Interaction between lysozyme and mixtures of cationic-anionic surfactants decyltriethylammonium bromide-sodium decylsulfonate.
ABSTRACT The interaction of lysozyme with the mixtures of cationic-anionic surfactants decyltriethylammonium bromide-sodium decylsulfonate (C10NE-C10SO3) was investigated by turbidity, circular dichroism (CD) and lysozyme activity assay. At pH 3.0, the mixtures of C10NE-C10SO3 formed precipitates with lysozyme at a wide range around the equal molar ratio of C10NE to C10SO3. Homogeneous solutions were formed when the mixtures of C10NE-C10SO3 were far from equimolar. CD and lysozyme activity assay showed that lysozyme was in different state in the C10SO3-rich and C10NE-rich mixtures of C10NE-C10SO3. Lysozyme structure changed in C10SO3-rich C10NE-C10SO3 mixtures, while was almost kept in native state in C10NE-rich ones.
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ABSTRACT: The present study reports on the role of the bacterium Serratia marcescens ACE2 in the corrosion behavior of carbon steel API 5L-X60 in diesel−water systems. The effect of commercial corrosion inhibitor (CI) on the growth of strain ACE2 and its corrosion inhibition efficiency was investigated. The corrosion rate was evaluated using electrochemical impedance spectroscopy (EIS) and polarization techniques in the diesel−water interface systems. The amine and carboxylic acid based inhibitor gave better efficiency in the absence of strain ACE2 by suppression of both anodic and cathodic reactions. In the presence of the strain ACE2, the inhibitor suppressed the cathodic reaction more significantly than the anodic reaction. The electrochemical behavior of steel API 5L-X60 was correlated with the role of the adsorbed amine based compound and degraded product on the metal surface. The surface morphology of the coupons in the presence/absence of the inhibitor with ACE2 was observed by using atomic force microscopy (AFM) and revealed pitting corrosion. This basic study is useful for the development of new approaches for the detection, monitoring, and control of microbial corrosion in a petroleum product pipeline.Industrial & Engineering Chemistry Research - IND ENG CHEM RES. 01/2008; 47(18):6925-6932.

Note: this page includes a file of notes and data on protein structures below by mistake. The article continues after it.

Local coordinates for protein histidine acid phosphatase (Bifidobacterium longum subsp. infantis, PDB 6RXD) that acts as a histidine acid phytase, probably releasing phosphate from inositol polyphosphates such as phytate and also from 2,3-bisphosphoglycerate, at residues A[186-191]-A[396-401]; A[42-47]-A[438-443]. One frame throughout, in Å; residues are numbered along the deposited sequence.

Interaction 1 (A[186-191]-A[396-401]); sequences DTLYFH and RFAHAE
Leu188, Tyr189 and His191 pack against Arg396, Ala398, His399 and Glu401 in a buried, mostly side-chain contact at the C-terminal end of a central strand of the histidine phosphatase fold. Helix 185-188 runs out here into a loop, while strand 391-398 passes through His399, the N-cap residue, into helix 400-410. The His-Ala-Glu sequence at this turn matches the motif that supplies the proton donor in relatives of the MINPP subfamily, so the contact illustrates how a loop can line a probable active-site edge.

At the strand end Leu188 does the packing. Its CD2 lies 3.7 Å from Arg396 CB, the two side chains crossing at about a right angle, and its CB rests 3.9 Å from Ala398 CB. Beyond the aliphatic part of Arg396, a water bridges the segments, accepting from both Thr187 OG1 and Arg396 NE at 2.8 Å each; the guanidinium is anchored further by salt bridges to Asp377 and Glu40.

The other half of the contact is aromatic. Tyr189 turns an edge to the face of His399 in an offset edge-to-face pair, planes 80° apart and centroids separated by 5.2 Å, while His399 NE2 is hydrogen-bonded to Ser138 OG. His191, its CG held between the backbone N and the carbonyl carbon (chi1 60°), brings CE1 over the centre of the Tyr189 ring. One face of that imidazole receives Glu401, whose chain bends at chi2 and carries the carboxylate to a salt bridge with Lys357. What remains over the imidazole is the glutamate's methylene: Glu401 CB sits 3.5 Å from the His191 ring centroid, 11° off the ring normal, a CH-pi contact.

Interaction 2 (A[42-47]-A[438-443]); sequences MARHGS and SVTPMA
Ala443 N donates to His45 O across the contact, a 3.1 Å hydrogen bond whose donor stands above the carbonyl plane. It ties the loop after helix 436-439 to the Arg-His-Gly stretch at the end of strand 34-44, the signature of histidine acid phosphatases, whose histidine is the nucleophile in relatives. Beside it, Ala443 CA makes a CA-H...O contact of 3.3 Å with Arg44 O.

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ABSTRACT: Biodegradation occurs at the interface between diesel and water. The microbial contamination can result in inhibitor/fuel degradation that leads to the unacceptable level of turbidity, filter plugging, corrosion of storage tanks, pipeline and souring of stored products. Hence, selection of biocides/inhibitors is an important aspect in petroleum product transporting pipeline. Three biocides (cationic and nonionic) were employed to study the biodegradation of diesel in diesel-water interface. The biocidal efficiency on biodegradation of diesel was examined using Fourier transform infrared spectroscopy (FTIR), nuclear magnetic resonance spectroscopy (NMR) and gas chromatography mass spectrometry (GC-MS). Polyoxyethyleneglycol dodecyl ether [BRIJ-35] and polyethylene glycol-p-isooctylphenyl ether [TRITON-X-100] had higher bactericidal efficiency than Dodecyl ethyl dimethyl ammonium bromide [DDAB]. But the cationic biocide (DDAB) gave good biocidal efficiency at the interface. The data are explained in terms of a model that postulates the formation of "micelle" at the diesel-water interface.Colloids and surfaces B: Biointerfaces 07/2007; 57(2):152-60. · 3.55 Impact Factor